There’re a few common problems with making Swiss rolls: (1) The cake is hard and dry. (2) The crust sticks to the paper the cake is wrapped in. (3) The crust cracks when you roll the cake.

Good Swiss roll starts with, of course, a sheet cake that’s fluffy. You know what’s wrong with a lot of Swiss roll recipes? They have way too much flour.

A cake that’s 1-2 cm tall should have very little flour because it doesn’t need much structural support. If it has as much flour as a cake that’s 5-7 cm tall, it would be dense and hard.

There’s no point in baking a cake that’s fluffy but dried out. What makes my cake moist? Oil. It has more oil than flour. If you’re on a low-carb, high-fat diet, this is the cake for you!

Water doesn’t help make a sheet cake moist. Why? Because the cake is so thin, H2O in the batter evaporates very quickly. It’s gotta be fat that keeps the cake moist. 

Of course, don’t overbake the cake or it’ll be dry no matter how much fat it has. Timing is critical because a 1-2 cm thick cake may overbake in 1-2 minutes. Make sure the cake is removed from the oven once the middle is springy when pressed lightly.

How to stop the crust from sticking to the paper it’s wrapped in? Easy. Just don’t wrap the cake in paper.

A lot of Swiss roll recipes tell you to roll the cake whilst it’s piping hot, when it’s most flexible and least likely to crack. This (the rolling, not telling) is done after placing the cake on a piece of parchment paper, and then dusting the crust with icing sugar.

The cake is rolled along with the paper, which stops the cake from sticking to itself.

The sugar is supposed to stop the crust from sticking to the paper, in theory. In practice, however, it doesn’t because the cake releases moisture as it cools down. The paper traps the moisture that makes the crust wet and, hence, sticky.

How about wrapping the cake in a tea towel which breathes better than parchment paper? That works if the cake is quite dry when it’s removed from the oven. But who wants a dried out Swiss roll, right? If it’s moist as it should be, it’d still stick to the tea towel.

I let my sheet cake cool down on a wire rack after it’s baked, without rolling or covering it.

Is my cake dry after it’s cooled down? Not at all, because it has loads of fat and it’s not overbaked.

Does my cake crack when I roll it after it’s cooled down?

Nope, it doesn’t because it’s very flexible. The cake can stretch and bend into a roll without breaking. The flexibility is due to the way the eggs are beaten. The whites are whisked to firm peak stage, then the yolks are added one at a time and whisked thoroughly. Compared to the whole egg or chiffon method, this makes a cake that’s more stretchable.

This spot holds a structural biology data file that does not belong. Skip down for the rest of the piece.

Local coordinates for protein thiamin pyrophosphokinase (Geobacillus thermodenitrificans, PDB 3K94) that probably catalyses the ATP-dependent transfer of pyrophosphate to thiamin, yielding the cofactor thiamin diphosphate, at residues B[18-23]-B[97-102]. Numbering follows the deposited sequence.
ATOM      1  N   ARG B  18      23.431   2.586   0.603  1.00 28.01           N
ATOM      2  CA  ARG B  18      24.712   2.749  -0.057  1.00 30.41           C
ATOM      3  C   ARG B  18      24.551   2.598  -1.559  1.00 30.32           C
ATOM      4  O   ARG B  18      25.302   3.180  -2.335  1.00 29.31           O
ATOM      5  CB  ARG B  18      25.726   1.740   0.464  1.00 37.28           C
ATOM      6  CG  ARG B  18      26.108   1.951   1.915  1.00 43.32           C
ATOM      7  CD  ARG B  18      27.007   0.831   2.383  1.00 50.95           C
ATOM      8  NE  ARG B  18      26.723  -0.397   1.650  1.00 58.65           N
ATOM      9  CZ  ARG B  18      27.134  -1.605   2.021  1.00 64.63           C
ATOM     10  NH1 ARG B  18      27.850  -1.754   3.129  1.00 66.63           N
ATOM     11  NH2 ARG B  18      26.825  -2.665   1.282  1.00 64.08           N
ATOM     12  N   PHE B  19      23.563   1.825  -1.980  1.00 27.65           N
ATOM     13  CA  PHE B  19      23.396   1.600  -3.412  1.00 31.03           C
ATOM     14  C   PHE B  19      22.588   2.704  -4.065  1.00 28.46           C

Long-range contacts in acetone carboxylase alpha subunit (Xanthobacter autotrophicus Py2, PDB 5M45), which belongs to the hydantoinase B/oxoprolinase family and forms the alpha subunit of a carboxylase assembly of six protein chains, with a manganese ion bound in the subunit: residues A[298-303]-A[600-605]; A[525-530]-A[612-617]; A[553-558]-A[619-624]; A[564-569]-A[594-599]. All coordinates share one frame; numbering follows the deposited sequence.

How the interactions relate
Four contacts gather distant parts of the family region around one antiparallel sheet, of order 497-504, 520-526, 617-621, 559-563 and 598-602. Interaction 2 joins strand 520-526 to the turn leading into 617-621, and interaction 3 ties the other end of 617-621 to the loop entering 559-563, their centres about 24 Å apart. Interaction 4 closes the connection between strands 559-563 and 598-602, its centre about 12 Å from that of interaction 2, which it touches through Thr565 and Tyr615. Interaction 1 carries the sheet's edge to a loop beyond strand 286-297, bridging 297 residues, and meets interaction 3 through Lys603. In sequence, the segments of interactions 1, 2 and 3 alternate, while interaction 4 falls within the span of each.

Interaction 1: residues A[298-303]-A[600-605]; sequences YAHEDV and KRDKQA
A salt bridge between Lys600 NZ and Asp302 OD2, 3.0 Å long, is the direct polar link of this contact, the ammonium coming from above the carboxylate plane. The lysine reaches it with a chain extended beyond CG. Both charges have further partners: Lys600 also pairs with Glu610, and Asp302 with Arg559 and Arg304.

Some people wrap their Swiss roll, after rolling, to set the shape. If you want to do that, I suggest you use a tea towel. Parchment paper, if tightly wrapped around the cake for a few hours, will stick to the crust.

I prefer not to wrap the cake. There’s really no need to do so provided the filling is firm when I’m rolling the cake.

If you use dairy cream filling, it must be firm when you’re spreading it on the cake. And you must work quickly so it’s still firm when you roll the cake. If it isn’t, put the cake in the freezer for five minutes or so.

Here’s how I make a Swiss roll (without pushing him down a mountain):

(Recipe for one 13″ roll)
140 g egg whites
60 g castor sugar
60 g egg yolks
40 g cake flour
1/16 tsp fine salt
1 tsp vanilla extract
60 g corn oil

butter for greasing pan
80 g chocolate spread
215 g whipped cream (click here for recipe)
1 can (312 g) mandarin orange, drained and chilled

Image This recipe is double the pygmy-sized (10″ x 7″) cake in the video.

1. To make cake, preheat oven to 200°C. Measure and prep ingredients as detailed above. Grease 13″ x 10″ pan with butter. Line pan with 13″ x 13″ parchment paper.

2. Whisk egg whites on medium-slow speed till thick foam forms. Gradually add castor sugar whilst continuing to whisk. Keep whisking till egg whites are at soft peak stage. Reduce speed to slow and continue to whisk till firm peak stage (when whisk is lifted, egg whites form peak that’s hooked).

3. Add yolks to whites in 4 batches. Whisk on slow speed till evenly mixed after each addition. Sift half of cake flour into mixture. Add salt. Mix with whisk till almost even. Sift remaining cake flour into mixture. Mix with whisk till just even. Add vanilla extract and corn oil. Fold with spatula till just evenly mixed, banging mixing bowl against worktop 2-3 times.

4. Pour batter into cake pan. Spread with spatula as evenly as possible, pushing batter into corners of pan. Jiggle till batter is level. Tap pan against worktop twice. Bake on middle shelf till middle of cake is springy when pressed, 10-11 minutes. Remove from oven. Drop pan from 1′ high 3-4 times. Unmould cake onto wire rack. Peel parchment paper from sides of cake. Leave till cool.

5. To assemble, place cake on new sheet of parchment paper, face down. Peel parchment paper from bottom of cake. Spread evenly with chocolate spread or whipped cream. Place mandarin orange, if using, in middle of cake. Roll cake as shown in video.

6. To cut chocolate spread Swiss roll neatly, dip serrated knife in hot water before each cut and wipe dry/clean with paper towel. For orange and cream Swiss roll, chill till cream filling is set, then use a serrated knife that’s wiped clean after each cut.

7. Orange and cream Swiss roll is best eaten after an overnight rest in the fridge, when the filling has had time to perfume the cake. Chocolate spread Swiss roll should be chilled or eaten once it’s made. Otherwise, oil separates from the spread and seeps into the cake, making it hard.

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